Farming requires getting a few things right.
It’s all about the right crop in the right soil, with the right amount of heat and water, at the right time. Tinker with any of these and the results could be disastrous.
With climate change, farmers are being dealt a tough hand, throwing off systems they have relied on for ages. The warming of the planet has brought volatile events such as increased precipitation, dry spells, and changes in soil composition.
Adapting to these new challenges is a huge concern of the Centre for Sustainable Food Systems, a research hub based at the UBC Farm.
Clare Cullen, who is the centre’s operations director, noted that farmers have always faced a certain level of uncertainty, depending on what nature throws at them.
“But with climate change, it’s going to make things so much more extreme and unpredictable,” Cullen told the Georgia Straight in a phone interview. “In the Lower Mainland region, some of the big concerns are sea-level rise that could flood lands in areas such as Delta, Richmond, and South Surrey. Saltwater can get into the aquifers below the land, and so it can really alter the soil composition and soil health and really damage plants.”
The 24-hectare UBC farm at the university’s Point Grey campus is a living laboratory for researchers to experiment on new methods for climate-smart agriculture.
“We have researchers who are trying to do modelling, are working with farmers to help them come up with solutions to adapt, and we’re providing that research out to farmers,” Cullen said.
One of the recent research projects at the farm involves the evaluation of a range of plastic films that can be used as soil mulches and to build low tunnels to cover plants. The plastic materials were examined for their effectiveness in controlling temperature.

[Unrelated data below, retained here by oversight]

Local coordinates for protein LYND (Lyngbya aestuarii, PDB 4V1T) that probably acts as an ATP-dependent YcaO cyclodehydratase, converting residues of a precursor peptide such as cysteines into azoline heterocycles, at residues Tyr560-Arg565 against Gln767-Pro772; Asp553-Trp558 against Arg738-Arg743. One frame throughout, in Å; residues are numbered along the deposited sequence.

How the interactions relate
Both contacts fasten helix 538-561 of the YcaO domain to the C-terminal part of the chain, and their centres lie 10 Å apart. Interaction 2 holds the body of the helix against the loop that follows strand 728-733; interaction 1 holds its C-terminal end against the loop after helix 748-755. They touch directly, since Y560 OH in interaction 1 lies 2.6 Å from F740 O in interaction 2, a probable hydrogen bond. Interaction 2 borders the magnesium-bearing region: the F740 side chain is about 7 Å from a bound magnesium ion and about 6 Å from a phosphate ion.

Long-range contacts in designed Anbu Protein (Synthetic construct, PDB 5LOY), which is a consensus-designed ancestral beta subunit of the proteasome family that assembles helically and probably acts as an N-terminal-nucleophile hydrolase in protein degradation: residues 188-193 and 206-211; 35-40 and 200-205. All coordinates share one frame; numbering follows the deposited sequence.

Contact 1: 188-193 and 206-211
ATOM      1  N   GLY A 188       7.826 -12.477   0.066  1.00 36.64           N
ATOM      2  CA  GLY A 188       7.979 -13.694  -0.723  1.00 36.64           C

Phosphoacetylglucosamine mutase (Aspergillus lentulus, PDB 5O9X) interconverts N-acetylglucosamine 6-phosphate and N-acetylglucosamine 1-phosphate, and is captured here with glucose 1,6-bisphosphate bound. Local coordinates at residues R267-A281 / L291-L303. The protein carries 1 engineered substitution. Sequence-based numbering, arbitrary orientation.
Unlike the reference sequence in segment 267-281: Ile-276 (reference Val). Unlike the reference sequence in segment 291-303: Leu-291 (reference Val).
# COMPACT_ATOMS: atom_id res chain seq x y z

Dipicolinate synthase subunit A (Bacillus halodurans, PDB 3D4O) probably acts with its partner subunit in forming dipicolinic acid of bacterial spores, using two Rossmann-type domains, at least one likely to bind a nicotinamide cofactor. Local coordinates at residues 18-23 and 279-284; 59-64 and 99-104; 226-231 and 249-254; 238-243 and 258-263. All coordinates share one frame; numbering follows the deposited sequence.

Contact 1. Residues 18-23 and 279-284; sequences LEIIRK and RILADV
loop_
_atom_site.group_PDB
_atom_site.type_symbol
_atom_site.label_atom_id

Cullen said that one of the things being modelled at the UBC Farm is the cultivation of an assortment of crops in a growing season.
“One of the ways, actually, to be resilient to climate change is to diversify your crops so you’re not just growing one or two things that will be susceptible to drastic changes,” she said.
In connection with this approach, Cullen noted that the farm is also trying to demonstrate that one can grow a lot of food on small lots.
“I think the other message, too, is we have to think about growing more food locally, and with climate change we need to stop transporting food from far away,” she said.
Although climate change poses risks, it also offers opportunities.
In a report last year by the Food and Agriculture Organization of the United Nations, researchers projected that warmer temperatures will extend growing seasons in temperate countries like Canada.
By 2050, Canada is expected to increase its agricultural productivity by 2.5 percent, according to the UN FAO publication The State of Agricultural Commodity Markets: Agricultural Trade, Climate Change, and Food Security.
However, things are more complex. According to Natural Resources Canada, although growing seasons at the end of the 21st century will be 20 to 40 days longer, “climate change-related increases in risks associated with pests, droughts, fires and other climate extremes may limit the extent to which these gains are realized”.
On balance, Cullen is optimistic about the future of farming.
“I think there are a lot of passionate people who are getting into it, and there are people adapting to climate change and thinking about it,” Cullen said. “It is going to be challenging, for sure—the unpredictability of it all—but, again, people are thinking about how to be resilient to climate change.”